Exploitation Route The work to date has met the first target in terms of the development of a high stiffness cellulose fibre. There is a significant amount of work to be done to scale up from what is currently very much laboratory production of enough fibre to measure fibre properties to the production of enough fibre of reliable performance to measure composite properties, or the properties in other potential application areas such as biomedical, where first contact has been made with a potentially interested industrial user of this class of fibre.
Sectors Aerospace, Defence and Marine,Agriculture, Food and Drink,Education,Healthcare,Manufacturing, including Industrial Biotechology,Transport

Description The project returned a report which has fed into a number of outputs in terms of facilitating further grants and opportunities to commercially exploit some of the research. These are still ongoing.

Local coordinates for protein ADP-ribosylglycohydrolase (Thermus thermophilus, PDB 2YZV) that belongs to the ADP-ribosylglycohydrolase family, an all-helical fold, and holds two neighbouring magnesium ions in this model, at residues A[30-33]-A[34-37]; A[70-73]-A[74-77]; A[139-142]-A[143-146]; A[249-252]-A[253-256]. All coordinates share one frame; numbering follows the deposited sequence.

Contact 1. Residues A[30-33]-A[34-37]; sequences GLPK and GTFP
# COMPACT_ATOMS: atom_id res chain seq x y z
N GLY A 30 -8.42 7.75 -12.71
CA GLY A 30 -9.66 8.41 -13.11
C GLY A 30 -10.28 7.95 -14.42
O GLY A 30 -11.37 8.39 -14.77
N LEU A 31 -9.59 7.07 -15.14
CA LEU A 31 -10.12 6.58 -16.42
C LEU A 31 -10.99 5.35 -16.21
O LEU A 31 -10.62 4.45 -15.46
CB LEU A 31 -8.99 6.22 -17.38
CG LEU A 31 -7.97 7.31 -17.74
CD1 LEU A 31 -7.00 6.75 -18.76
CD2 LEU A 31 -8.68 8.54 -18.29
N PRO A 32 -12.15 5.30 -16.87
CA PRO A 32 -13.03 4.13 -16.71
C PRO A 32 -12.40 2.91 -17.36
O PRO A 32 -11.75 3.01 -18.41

First Year Of Impact 2020
Sector Chemicals,Healthcare,Pharmaceuticals and Medical Biotechnology
Impact Types Economic

Description Are Biocomposites Sustainable?. Seminar at the National Composites Centre. 31st Jan 2017. 
Form Of Engagement Activity A talk or presentation
Part Of Official Scheme? No
Geographic Reach National
Primary Audience Industry/Business
Results and Impact The event was organised by the UK National Composites Centre to inform a wide audience about developments in biocomposites across a wide range of applications and sectors. One of trhe researchers on the project presented a paper on "Sustainable and affordable composites for automotive applications".
Year(s) Of Engagement Activity 2017